Perfect For: Apologizing to your taste buds after Whataburger indiscretions
On the Speakers: Faron Young - "That's What I'd Do For You"
Wallet Stress: $6-16 (Low-Medium)
Visiting Austin for the first time—indeed, placing my first step on Texas soil ever—the first question out of my mouth had to be, “What’s good to eat here?” Everywhere I went, everyone I spoke to, I asked that question. And I wouldn't settle for the touristy joints outlined in Zagat: I wanted real Texas food, and as far as I could tell, Texans were the only ones capable of pointing me there. I wrote down every suggestion, and by the end of the second day, I had a list of five restaurants that had passed the locals litmus test. Franklin Barbeque topped the list.
Two things each person mentioned about Franklin: long lines and brisket. I was told that Franklin had once been a humble trailer before it graduated to its current brick and mortar digs. Someone mentioned Bon Appétit had named it “the best barbecue in America.” Most importantly, I was warned to arrive no later than 9 a.m.; anything past that would mean missing out on one (or all) of Franklin's legendary smoked meats. The coveted brisket has sold out every day since it first opened its doors.
Being the irresponsible imbiber I am, I woke up to my alarm hungover. When I finally arrived in East Austin a few minutes before 10 a.m., the line spiraled past the back of the small turquoise restaurant. People were spilling onto the road beside us, cars coming and going, unloading their human cargo. We were steps from one of the busiest highways in all of Texas, yet perfectly tucked away on an unassuming lot teetering on the edge of residential and commercial. With a tall boy of Tecate to pass the time, I felt good. That the air was imbued with the smoky fragrance of slow-cooked beef didn't hurt either
Not ten seconds after I'd stepped into the queue, the woman behind me started a friendly conversation. "This is how the Salt Lick started," she said, explaining how one of Texas's BBQ grails used to only open on Sundays. Forty years later, Salt Lick's brisket can be bought in Austin's airport.
After 30 minutes, a woman in a Franklin barbecue T-shirt worked her way down the line with a clipboard. She informed every party of their wait time, and placed tentative orders to get a better sense of what might run out and when. I was told I might not get ribs. Another Tecate quelled my fears. I made friends with two outgoing Californians, who had designs on obtaining a sizable amount of meat for their family. By the time the line made its way to the entrance, the kind woman reappeared, offering beer and other beverages to patient patrons. By the time I entered the restaurant's door, I was wobbly.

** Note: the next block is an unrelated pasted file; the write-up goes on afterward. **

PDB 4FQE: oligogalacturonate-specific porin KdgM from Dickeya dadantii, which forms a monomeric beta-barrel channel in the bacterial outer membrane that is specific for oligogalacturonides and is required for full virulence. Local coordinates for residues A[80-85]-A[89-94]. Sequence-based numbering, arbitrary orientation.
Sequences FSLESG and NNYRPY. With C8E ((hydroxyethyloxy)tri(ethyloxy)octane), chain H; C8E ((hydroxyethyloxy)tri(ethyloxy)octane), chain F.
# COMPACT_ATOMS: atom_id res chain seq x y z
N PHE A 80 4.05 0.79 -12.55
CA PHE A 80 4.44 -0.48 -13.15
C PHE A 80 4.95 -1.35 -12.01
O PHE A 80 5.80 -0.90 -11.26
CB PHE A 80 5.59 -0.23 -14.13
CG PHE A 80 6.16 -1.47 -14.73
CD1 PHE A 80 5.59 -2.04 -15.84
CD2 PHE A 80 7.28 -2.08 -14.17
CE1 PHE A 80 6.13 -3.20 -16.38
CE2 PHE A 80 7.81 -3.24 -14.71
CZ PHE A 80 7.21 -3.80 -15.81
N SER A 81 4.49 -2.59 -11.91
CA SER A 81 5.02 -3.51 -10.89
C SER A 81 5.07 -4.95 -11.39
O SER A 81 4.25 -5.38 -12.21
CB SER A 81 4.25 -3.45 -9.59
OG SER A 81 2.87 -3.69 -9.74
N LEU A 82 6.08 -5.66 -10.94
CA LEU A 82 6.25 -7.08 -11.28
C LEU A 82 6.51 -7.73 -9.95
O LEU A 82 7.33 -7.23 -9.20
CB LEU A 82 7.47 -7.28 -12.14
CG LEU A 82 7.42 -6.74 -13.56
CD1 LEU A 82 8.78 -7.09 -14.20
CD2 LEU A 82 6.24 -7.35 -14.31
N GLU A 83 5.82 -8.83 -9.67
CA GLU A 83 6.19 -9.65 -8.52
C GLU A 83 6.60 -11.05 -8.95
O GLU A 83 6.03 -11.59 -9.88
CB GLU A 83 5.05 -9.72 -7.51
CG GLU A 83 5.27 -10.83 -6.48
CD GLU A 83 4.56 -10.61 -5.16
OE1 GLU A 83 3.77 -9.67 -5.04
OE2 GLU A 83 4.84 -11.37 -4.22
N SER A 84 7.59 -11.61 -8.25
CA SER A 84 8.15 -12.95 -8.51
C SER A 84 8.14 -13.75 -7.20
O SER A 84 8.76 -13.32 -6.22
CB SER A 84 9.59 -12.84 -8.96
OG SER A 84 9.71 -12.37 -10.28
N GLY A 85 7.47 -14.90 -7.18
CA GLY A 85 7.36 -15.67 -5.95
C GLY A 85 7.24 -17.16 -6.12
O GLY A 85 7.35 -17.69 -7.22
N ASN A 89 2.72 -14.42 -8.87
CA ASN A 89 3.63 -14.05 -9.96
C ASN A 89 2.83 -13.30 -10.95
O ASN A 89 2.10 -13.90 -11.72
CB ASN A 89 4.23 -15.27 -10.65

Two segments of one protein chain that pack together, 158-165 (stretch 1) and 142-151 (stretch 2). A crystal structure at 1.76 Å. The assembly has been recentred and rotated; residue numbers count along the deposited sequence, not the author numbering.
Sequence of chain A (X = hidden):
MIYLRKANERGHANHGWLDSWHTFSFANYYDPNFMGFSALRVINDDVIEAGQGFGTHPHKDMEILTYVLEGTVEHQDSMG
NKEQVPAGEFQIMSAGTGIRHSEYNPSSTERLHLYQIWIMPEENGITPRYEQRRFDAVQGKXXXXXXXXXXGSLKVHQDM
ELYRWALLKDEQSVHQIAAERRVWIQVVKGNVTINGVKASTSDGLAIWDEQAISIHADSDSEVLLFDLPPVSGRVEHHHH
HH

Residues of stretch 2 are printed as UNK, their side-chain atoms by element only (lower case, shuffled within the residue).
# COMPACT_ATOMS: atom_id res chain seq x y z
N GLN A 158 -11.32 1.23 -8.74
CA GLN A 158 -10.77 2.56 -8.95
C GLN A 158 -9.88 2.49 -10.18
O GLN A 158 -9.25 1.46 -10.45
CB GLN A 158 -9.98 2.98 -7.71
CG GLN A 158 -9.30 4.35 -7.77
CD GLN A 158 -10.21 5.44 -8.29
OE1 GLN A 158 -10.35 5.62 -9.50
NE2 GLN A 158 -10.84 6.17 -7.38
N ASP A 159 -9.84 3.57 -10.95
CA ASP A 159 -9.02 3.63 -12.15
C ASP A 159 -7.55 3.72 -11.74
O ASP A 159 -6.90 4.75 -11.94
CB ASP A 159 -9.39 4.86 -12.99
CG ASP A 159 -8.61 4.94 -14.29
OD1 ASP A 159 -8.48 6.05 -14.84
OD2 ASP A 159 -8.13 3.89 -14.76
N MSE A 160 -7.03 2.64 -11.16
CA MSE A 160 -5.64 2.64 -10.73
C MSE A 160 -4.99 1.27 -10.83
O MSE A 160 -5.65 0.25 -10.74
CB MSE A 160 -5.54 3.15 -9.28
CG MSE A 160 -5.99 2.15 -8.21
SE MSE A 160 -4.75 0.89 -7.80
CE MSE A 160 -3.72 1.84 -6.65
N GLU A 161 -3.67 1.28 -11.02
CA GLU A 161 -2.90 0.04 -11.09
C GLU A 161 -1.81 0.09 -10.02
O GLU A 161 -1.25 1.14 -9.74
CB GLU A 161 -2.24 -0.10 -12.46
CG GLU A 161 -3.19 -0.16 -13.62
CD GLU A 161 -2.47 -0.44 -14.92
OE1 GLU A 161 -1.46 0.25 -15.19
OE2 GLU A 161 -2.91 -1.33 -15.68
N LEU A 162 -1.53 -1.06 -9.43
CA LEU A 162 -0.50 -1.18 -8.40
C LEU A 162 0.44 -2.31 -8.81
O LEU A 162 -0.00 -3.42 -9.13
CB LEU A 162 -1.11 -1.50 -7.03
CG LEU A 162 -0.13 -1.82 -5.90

Shaking with anticipation (and beer), I approached the counter, where I ordered every type of meat—except turkey. It was the week after Thanksgiving. Also, turkey is fucking boring. A capable, black gloved hand sliced each piece of brisket and ribs to order. Lean or fatty? Lean was not an option.
The meat quivered like Claire Danes's chin. The crust appeared charred to a sooty color, and shimmered with a translucent coating of fat. I'd never seen anything so beautiful.
Brisket: Franklin uses salt and pepper for the rub on the brisket, and it settles into the nooks and crannies, creating the most tender meat imaginable. The nearly 20 hours this meat spends in the pit shows. People say certain foods "melt in your mouth," but this brisket quite literally disappeared on contact, the silky coating of fat on your tongue the only proof that it ever existed.
Pulled Pork: Insanely moist and slightly sweet. I took the opportunity to use the soft white bread served with each plate, though I'd scoffed at eat earlier. Consider this girl's tune changed—it was the ideal conduit for the soft-enough-for-a-baby-to-eat pork, and ideal for piling high with onions and pickled jalapenos. No sauce required here; ample moisture and flavor are already present.
Ribs: The peppercorn-heavy rub was seriously smoky, and the tender meat slipped off the bone with little effort.
Sausage: You need to tear your teeth through this sausage's substantial casing. But the inside is the prize: a rich and juicy, well-seasoned center.
Sides: The mustard potato salad was appealingly zesty, and the coleslaw had tangy kick, but the spicy baked beans, made with pork, were best.
Pie: Franklin gets its pie from Austin bakery Cake and Spoon. I tried the Texas pecan tart and the key lime tart. It was nice to end with something that wasn't meat; however, neither were exceptional. But you didn't come for the pie.
Lone Star Beer: No disrespect to Texas, but their namesake beer registers like water on the taste buds. Still, it's perfect for washing down the layer of fat lingering in your mouth post-feasting.
Big Red: Tastes like...red. Nah, more like a cross between cream soda and root beer, with enough cane sugar to kill a small animal.
THE FINAL WORD
If this reads like a love letter, not a review, that's probably because it is. Aaron Franklin makes incredibly sexy brisket, and I'll be damned if I don't give it the adoration it deserves. The only issue I have with Franklin is that his smoked meats left me unpleasantly full for hours afterwards. Even after a nap, I was unable to look at or think about putting another thing in my mouth until 9 p.m. that night. Decadence has its price.